“Let’s Worry About Everything” – the title of a report to clients, Jim O’Neill, chairman of Goldman Sachs Asset Management.
The large sell off which ended September “felt rather surreal to me, as much of the economic data and comments from companies have been rather benign,” wrote Jim O’Neill, chairman of Goldman Sachs Asset Management and a long-time global analyst who coined the term ‘BRIC’ to describe the major emerging markets. “And yet, markets continued to explore the grimmer angles.”
In September, the Fund suffered one of its worst monthly drawdowns since inception, declining by 30.60%, thus contributing to the year-to-date performance of negative 54.88%. While at the time of this distribution the Fund had amassed double-digit gains for October-to-date and is recovering, the Investment Advisor believes that the Fund’s performance in 2011 so far has been unacceptable, irrespective of the global environment. Likewise, the Investment Advisor and the Fund would like to apologize to all Diamond Age investors for such a performance. The Investment Advisor vows to work towards a rapid recovery and returning the Fund to its historic profitability.
What happened? The Fund simply had too much “Risk On” in its portfolio and too little “Risk Off”. Diamond Age has provided a detailed analysis of August’s investment failures in its August Letter to Investors, and while the Fund reversed some of the trades at losses then, it still remained largely biased to the “Risk On” strategy at the end of August and going into September. The financial panic which engulfed the globe in September caused further losses, but the Investment Advisor took the view that barring forced trade reversals (which proved unnecessary), it was best to do nothing while this panic reached its peak, since the Fund’s portfolio was largely the precise portfolio which the Investment Advisor would have recommended for the rebound.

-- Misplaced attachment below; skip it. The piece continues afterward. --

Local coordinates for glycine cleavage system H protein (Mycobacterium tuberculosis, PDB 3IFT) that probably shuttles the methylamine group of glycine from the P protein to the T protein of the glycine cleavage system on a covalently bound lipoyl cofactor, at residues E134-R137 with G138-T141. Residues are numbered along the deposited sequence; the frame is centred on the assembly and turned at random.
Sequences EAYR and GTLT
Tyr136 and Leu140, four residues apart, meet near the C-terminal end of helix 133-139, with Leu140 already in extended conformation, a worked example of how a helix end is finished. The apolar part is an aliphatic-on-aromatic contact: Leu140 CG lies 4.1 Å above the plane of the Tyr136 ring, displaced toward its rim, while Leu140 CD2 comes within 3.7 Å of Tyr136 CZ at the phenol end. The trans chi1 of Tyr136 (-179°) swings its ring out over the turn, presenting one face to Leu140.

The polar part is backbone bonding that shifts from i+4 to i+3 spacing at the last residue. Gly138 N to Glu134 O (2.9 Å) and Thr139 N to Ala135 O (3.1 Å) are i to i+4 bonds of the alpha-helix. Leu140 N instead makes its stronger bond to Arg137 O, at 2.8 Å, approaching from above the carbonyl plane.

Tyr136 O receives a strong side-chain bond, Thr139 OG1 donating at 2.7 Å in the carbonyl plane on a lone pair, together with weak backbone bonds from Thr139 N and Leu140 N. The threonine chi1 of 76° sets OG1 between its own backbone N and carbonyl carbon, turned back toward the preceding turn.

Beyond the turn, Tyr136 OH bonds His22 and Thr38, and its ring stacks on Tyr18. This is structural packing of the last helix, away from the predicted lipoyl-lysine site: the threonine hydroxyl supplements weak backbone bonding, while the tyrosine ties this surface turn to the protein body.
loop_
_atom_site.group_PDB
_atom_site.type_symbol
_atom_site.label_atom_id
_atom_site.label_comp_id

The problem during such periods, of course, is that it is never possible to know for sure when the bottom is reached. At the same time, valuations of global equities reached incredibly low levels – valuations last seen during the February – March 2008 market bottom.
These valuations did not make any sense to the Investment Advisor and were merely the result of a temporary financial panic. However, such times from a historical perspective obviously offer very profitable opportunities.